I grew up in Aachen in a family coming from Westphalia with a large number of medical doctors, including both parents, both grandfathers, brother, and a number of cousins and uncles. My youth was extremely traditional. I was sent to a humanistic gymnasium with many years of Latin and Greek and I hated to translate boring reports about Roman and Greek wars. I disliked this school with the exception of the small topics Chemistry, Physics, Biology, Art and Music, most of them quite unimportant for that ancient school type. But playing flute in the orchestra and fooling around on motorcycles was great fun outside school.

In parallel, I became fascinated with the great maritime explorers including da Gama, Columbus, Vaspuchi, Magellan, Cook, Joshua Slokum and many others. Later, near the end of school, I focused on arctic expeditions with my greatest heroes Nansen and Amundsen. I learned from them what you need to explore new territories: courage, very accurate preparation, a huge amount of patience, and certainly self-confident, knowledgeable and reliable co-workers you can trust in difficult situations. However, when I finished school I realized that there is no territory left on this planet that remains undiscovered, with the possible exception of deep-sea areas. Thereafter, I became interested in astronomy but I was convinced that my mathematical skills were underdeveloped. But, discovery seemed not to be the only route to satisfaction. To create something new that never existed before appeared to me a challenging alternative and as a consequence, I began to study chemistry in Münster where I was born. After two years I moved to Munich to focus on biochemistry.

As a student at the Ludwig Maximilian University I was fascinated by Feodor Lynen, a great enzymologist and unconventional character. Shortly after my last exam he died and I started my masters work in the lab of one of Lynen’s most successful students, Dieter Osterhelt, at that time a young Director at the Max Planck Institute for Biochemistry. Dieter had discovered the function of bacteriorhodpsin as a light-driven proton pump, which was the birth of the microbial rhodopsin research. The years in this institute were the most stimulating time for me. I characterized the just identified light-driven proton pump Halorhodopsin. Dieter, until today, remains my only real academic teacher. We also had a lot of fun skiing and mountaineering in the Alps, and in the summer, sailing and occasionally racing on the many lakes.

After my PhD I tried to do my research independently as soon as possible and decided to work on the photoreceptors in green alga Chlamydomonas. After a one-year visit to the physics department in Syracuse, NY, to focus on quantitative photobiology with Ken Foster (a late Max Delbrück graduate student) I started my own group again at the MPI for Biochemistry to identify the phototaxis photoreceptor. The biochemical work failed despite my intense experience with microbial rhodopsins. The reason was that Chlamydomonas contains > 20 sensory photoreceptors and at least eight of them rhodopsins. But, in parallel I started electrophysiology on Chlamydomonas with my 2nd graduate student Hartman Harz supported by Hans-Dieter Lux, a director at the MPI for Psychiatry in the next-door building. We characterized photocurrents in Chlamydomonas and proposed that they are carried by rhodopsin and due to the very fast current rise that the rhodopsin and the channel form a single protein complex. A few years later we extended the proposal by saying that the rhodopsin and the channel are one protein. Also, from my private perspective, I had a great time in Munich where I met my wife, we had three children together and we all are loving and fighting each other to this day — now with two grandchildren supporting us in both directions.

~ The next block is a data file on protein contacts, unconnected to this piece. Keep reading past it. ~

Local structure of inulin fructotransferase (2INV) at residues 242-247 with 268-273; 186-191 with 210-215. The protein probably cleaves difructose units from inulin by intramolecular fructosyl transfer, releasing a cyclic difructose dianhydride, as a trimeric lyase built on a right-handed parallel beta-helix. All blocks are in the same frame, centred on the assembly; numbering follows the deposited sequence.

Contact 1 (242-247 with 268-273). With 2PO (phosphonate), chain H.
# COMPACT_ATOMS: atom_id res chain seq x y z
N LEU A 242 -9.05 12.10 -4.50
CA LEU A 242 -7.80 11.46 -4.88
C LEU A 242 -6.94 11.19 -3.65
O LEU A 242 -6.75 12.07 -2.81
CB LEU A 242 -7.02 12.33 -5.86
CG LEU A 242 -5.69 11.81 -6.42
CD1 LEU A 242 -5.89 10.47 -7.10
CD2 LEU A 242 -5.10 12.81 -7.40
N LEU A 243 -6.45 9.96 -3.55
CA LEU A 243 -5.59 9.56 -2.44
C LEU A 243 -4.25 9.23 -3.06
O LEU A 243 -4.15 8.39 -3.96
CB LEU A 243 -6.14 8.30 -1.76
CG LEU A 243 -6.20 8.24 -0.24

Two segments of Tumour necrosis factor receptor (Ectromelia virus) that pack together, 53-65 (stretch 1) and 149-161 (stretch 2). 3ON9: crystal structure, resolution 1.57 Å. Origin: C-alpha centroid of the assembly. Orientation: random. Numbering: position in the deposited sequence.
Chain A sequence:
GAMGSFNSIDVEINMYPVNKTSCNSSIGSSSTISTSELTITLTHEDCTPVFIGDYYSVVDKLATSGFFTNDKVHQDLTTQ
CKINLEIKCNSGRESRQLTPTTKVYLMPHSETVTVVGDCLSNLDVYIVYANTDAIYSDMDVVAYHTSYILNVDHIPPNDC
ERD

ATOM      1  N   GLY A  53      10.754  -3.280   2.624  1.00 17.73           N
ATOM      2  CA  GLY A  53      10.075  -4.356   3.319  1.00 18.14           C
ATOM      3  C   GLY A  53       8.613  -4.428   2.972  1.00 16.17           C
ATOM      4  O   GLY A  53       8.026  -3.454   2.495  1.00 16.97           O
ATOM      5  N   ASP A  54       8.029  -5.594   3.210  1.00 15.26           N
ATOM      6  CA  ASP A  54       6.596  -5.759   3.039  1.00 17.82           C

Chlamydomonas research was neither the most cited nor the best funded research but I got a position at the University Regensburg where a number of new colleagues worked on eukaryotic model organisms and Chlamydomonas was appreciated. We made slow progress with our electrophysiological studies but after many biochemical failures Suneel Keteriya identified two large rhodopsin cDNAs in the Katzusa Chlamydomonas cDNA data base. Our interest was to verify our proposal and we proved the function of both new rhodopsins in a collaboration with Georg Nagel. He was the one who proved in Xenopus oocytes that both proteins are indeed light-activated ion channels that we named Channelrhodopsin-1 and -2 (ChR1 and ChR2). We already found that ChR2 is better expressed than ChR1 with 10x larger photocurrents and the key experiments on the way into neuroscience was the demonstration that ChR2 expresses well and is fully functional in human kidney cells (HEK).

Not as a big surprise, mostly young researchers have undertaken the adventure to go with ChR2 into application which should also be considered as optogenetic pioneers. They expressed ChRs in a number of cells, tissues and animals, namely Zhuo-Hua Pan in the retina of mice, Karl Deisseroth in hippocampal neurons, Stefan Herlitze in chicken embryos, Alexander Gottschalk in C. elegans, and Hiromu Yawo in mouse brain slices. After their key publications in 2005/6 the field exploded and many superb scientists applied and improved optogenetic systems worldwide and my lab contributed with photoreceptor characterization and molecular improvements over the past 15 years in Berlin where I am working since 2005. Berlin somehow suits us, chaotic and stimulating with its everyday struggles. I am grateful to all the wonderful companions who have travelled with me on more or less bumpy roads during the past 35 years.

20 May 2021 Hong Kong